The NSW government has rejected Woolworths’ application to have 3500 staff work on Christmas Day.
Woolworths in November applied to the NSW Department of Industrial Relations for an exemption from the Retail Trading Act to allow staff to stock shelves on December 25 in preparation for Boxing Day, as other states and territories have allowed.
However, the Industrial Relations said the application failed to demonstrate the exceptional circumstances required for an exemption.
In a tweet, Treasurer Dominic Perrottet said “businesses should do everything they can to ensure staff have the day off to spend with their families”.
The union for retail, fast food and warehouse welcomed the news.
SDA NSW secretary Bernie Smith described it as a win for workers and their families, but said the government should have taken steps to end trading on Boxing Day too.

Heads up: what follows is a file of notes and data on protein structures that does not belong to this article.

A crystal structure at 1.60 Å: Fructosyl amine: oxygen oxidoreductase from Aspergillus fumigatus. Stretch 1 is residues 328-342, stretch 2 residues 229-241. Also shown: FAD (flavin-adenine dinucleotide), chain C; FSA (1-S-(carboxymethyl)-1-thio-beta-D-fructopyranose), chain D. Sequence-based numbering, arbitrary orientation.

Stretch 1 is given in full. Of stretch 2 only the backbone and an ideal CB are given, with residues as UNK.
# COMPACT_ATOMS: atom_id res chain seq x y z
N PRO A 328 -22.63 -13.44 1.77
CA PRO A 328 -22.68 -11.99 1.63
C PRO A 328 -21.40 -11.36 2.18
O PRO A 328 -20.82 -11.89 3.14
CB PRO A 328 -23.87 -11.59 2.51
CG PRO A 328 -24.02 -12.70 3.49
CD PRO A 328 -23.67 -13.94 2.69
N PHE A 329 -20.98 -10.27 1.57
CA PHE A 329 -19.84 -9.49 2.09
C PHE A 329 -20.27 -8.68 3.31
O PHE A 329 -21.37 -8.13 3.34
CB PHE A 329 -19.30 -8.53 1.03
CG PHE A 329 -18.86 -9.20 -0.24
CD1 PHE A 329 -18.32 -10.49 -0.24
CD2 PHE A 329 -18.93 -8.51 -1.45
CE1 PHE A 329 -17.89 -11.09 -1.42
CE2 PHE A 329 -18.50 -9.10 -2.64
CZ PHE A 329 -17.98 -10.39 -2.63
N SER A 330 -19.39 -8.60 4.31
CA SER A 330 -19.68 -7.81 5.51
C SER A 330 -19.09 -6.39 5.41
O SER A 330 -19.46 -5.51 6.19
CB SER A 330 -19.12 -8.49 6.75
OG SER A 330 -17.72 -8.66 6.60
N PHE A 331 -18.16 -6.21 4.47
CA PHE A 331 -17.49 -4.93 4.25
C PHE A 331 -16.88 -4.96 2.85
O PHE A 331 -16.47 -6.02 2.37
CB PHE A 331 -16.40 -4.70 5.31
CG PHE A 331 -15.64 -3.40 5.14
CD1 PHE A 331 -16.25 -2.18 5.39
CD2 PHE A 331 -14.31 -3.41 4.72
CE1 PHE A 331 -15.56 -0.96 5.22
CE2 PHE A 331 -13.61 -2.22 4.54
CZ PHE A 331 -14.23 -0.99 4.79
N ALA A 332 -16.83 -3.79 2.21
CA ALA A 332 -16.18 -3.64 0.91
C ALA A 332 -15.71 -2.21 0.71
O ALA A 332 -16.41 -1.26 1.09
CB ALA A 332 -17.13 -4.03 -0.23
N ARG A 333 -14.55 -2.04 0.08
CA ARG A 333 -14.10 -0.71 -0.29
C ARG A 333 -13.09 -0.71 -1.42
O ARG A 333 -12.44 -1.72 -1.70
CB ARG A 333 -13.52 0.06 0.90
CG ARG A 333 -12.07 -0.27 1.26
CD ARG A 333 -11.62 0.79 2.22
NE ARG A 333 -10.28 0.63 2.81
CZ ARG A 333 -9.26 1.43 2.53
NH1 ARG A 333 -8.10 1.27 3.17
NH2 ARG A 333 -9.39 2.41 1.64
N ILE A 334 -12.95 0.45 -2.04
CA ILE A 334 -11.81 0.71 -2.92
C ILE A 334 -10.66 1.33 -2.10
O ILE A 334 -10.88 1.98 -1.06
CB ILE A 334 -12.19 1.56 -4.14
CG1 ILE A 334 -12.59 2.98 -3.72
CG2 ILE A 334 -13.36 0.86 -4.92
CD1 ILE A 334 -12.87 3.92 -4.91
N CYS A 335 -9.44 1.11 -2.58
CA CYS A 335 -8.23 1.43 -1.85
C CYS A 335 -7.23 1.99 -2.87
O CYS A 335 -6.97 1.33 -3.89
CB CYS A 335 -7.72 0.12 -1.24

“Today’s decision means that Woolies workers will at least get the opportunity spend the 25th of December with their families. It’s just unfortunate that they’ll still be forced back in-store on the 26th,” Smith said in a statement.
“Boxing Day is for playing backyard cricket and eating Christmas leftovers, not for manning cash registers and stocking shelves. There’s no reason the sales can’t start on the 27th of December.”
The Australian Retailers Association (ARA) balked at the suggestion last week from newly-elected NSW Labor leader Michael Daley that Boxing Day trading should end, and that it was “all about corporate greed”.
Russell Zimmerman, executive director of the ARA, said Daley’s comments were “prehistoric” and “straight out of the primordial ooze”.
“This proposition is straight out of the primordial ooze and Daley wants to take NSW back to the land before time,” Zimmerman said.
“While this may come as a surprise to some in politics, the majority of New South Welshmen have views which have evolved well-past this 1980s-era thinking. Consumers want to shop on Boxing Day, employees want the opportunity to earn extra wages, and retailers want to trade.”